Disturbance And The Resilience Of Coupled Carbon And Nitrogen Cycling In A North Temperate Forest

  • Sites: US-UMd
  • Publication Type: JOUR
  • Authors: Nave, L.E.; Gough, C.M.; Maurer, K.D.; Bohrer, G; Hardiman, B.S.; Le Moine, J.; Munoz, A.B.; Nadelhoffer, K.J.; Sparks, J.P.; Strahm, B.D.; Vogel, C.S.; Curtis, P.S.

  • Much of our biogeochemical understanding of forest disturbances comes from studies of severe or stand-replacing events, which may have different impacts on coupled carbon (C) and nitrogen (N) cycling than subtler disturbances affecting only a fraction of the canopy. We measured a suite of interdependent C and N cycling processes following an experimental disturbance that accelerated mortality of the early successional canopy dominants (39% of basal area) in an aging secondary forest, hypothesizing that this subtle, spatially diffuse disturbance would temporarily decouple C and N cycles by decreasing belowground C allocation and thereby alter N cycling rates and pathways. We postulated that a short-term decrease in ecosystem C uptake and an increase in N leaching would accompany this decoupling, but that concomitant increases in N availability and uptake by later successional species would promote rapid resilience of coupled C-N cycles along new, stable trajectories. Disturbance decreased belowground C allocation and soil respiration, accelerated root turnover, and decreased root mass. These perturbations increased forest floor NH4+ and NO3 availability and NO emission, and declining root function caused water stress and N deficiency in senescent trees. Foliar N and leaf area increased in later successional trees, suggesting that enhanced N uptake supported new leaf area production. Two years after disturbance, N leaching losses and the decline in net ecosystem CO2 exchange were small, suggesting that coupled C-N cycling was resilient to this subtle experimental disturbance. Therefore, compared with the severe disturbances reported in the literature, our subtle disturbance likely will have different effects on longer-term forest biogeochemical trajectories.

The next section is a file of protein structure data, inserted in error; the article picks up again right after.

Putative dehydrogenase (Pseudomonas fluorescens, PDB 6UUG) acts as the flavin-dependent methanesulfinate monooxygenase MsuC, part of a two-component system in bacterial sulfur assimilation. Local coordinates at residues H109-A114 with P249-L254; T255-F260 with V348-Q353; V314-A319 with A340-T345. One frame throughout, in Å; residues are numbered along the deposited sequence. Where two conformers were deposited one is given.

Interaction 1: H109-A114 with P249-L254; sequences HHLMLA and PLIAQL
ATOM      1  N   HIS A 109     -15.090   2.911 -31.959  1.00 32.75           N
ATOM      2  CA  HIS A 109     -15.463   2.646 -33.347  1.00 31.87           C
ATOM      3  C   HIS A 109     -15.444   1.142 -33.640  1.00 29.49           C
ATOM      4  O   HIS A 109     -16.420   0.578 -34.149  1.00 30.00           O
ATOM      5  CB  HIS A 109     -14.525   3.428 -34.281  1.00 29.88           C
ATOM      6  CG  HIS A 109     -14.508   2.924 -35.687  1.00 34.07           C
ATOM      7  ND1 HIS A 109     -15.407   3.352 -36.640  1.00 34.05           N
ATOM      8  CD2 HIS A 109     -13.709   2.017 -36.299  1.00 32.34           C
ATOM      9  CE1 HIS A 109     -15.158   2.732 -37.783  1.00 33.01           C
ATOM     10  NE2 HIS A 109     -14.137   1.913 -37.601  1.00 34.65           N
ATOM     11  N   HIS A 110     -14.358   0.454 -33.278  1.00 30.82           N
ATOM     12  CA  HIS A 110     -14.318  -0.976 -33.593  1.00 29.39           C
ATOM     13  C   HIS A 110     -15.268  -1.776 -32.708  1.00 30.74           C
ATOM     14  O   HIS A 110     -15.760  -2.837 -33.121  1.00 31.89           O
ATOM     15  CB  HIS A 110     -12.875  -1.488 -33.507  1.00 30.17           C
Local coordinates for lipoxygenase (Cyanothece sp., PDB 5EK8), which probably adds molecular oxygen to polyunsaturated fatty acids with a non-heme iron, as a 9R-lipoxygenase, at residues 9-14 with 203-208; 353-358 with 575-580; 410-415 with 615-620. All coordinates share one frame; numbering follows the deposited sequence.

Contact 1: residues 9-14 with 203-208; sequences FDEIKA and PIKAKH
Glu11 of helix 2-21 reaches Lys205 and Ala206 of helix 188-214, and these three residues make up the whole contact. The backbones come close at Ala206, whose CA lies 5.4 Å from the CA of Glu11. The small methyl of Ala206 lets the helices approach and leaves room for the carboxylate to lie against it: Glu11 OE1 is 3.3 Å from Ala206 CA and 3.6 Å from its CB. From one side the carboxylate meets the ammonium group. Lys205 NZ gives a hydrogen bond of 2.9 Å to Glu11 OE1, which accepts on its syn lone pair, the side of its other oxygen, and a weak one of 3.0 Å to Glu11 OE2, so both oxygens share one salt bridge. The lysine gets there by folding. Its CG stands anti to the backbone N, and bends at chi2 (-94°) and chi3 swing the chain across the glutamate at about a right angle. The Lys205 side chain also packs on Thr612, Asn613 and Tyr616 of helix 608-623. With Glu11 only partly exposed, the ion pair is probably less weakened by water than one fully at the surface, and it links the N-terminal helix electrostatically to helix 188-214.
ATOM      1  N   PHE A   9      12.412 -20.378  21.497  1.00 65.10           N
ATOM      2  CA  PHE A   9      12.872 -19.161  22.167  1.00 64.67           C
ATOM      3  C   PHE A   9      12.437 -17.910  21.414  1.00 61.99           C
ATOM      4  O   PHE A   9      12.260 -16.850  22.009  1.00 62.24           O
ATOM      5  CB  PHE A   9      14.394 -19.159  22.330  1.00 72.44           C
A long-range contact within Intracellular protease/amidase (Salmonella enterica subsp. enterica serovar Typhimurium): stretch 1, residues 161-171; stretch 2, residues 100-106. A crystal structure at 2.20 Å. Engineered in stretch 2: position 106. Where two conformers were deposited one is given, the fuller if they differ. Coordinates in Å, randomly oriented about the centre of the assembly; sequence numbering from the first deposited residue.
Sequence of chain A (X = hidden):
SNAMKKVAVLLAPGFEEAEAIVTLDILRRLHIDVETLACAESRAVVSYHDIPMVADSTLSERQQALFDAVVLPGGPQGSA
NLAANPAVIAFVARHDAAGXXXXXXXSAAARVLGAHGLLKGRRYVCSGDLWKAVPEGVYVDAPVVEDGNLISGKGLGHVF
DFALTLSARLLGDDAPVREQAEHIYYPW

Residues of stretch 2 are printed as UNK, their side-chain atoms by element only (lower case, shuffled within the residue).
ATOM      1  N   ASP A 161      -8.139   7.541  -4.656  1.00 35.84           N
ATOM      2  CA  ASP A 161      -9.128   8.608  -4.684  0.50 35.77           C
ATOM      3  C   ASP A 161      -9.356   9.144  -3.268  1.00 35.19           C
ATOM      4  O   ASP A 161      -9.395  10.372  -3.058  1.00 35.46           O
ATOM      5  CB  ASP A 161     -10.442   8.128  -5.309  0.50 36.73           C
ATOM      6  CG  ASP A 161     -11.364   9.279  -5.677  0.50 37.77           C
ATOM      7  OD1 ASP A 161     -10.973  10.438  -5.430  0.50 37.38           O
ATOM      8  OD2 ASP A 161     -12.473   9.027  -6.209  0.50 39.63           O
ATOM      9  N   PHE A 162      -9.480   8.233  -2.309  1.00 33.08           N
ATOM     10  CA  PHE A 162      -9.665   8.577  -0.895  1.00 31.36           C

• Journal: Journal Of Geophysical Research
  • Funding Agency: —
  • Citation Information:
  • Volume: 116
  • No: G04016
  • Pages: n/a-n/a
  • Publication Year: 2011
  • DOI: 10.1029/2011JG001758